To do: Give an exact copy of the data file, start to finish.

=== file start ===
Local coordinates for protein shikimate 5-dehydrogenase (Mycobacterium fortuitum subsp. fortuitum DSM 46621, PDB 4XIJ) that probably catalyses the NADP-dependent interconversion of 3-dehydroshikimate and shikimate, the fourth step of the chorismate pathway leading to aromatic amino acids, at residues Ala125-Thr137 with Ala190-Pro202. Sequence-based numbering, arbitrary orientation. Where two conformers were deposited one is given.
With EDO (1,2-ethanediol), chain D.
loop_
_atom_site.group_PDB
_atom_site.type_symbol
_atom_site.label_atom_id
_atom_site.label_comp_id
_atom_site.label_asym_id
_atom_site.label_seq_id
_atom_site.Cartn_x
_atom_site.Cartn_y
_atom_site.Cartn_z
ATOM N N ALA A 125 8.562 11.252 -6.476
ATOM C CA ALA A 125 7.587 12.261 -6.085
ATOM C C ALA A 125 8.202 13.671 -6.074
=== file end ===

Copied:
Local coordinates for protein shikimate 5-dehydrogenase (Mycobacterium fortuitum subsp. fortuitum DSM 46621, PDB 4XIJ) that probably catalyses the NADP-dependent interconversion of 3-dehydroshikimate and shikimate, the fourth step of the chorismate pathway leading to aromatic amino acids, at residues Ala125-Thr137 with Ala190-Pro202. Sequence-based numbering, arbitrary orientation. Where two conformers were deposited one is given.
With EDO (1,2-ethanediol), chain D.
loop_
_atom_site.group_PDB
_atom_site.type_symbol
_atom_site.label_atom_id
_atom_site.label_comp_id
_atom_site.label_asym_id
_atom_site.label_seq_id
_atom_site.Cartn_x
_atom_site.Cartn_y
_atom_site.Cartn_z
ATOM N N ALA A 125 8.562 11.252 -6.476
ATOM C CA ALA A 125 7.587 12.261 -6.085
ATOM C C ALA A 125 8.202 13.671 -6.074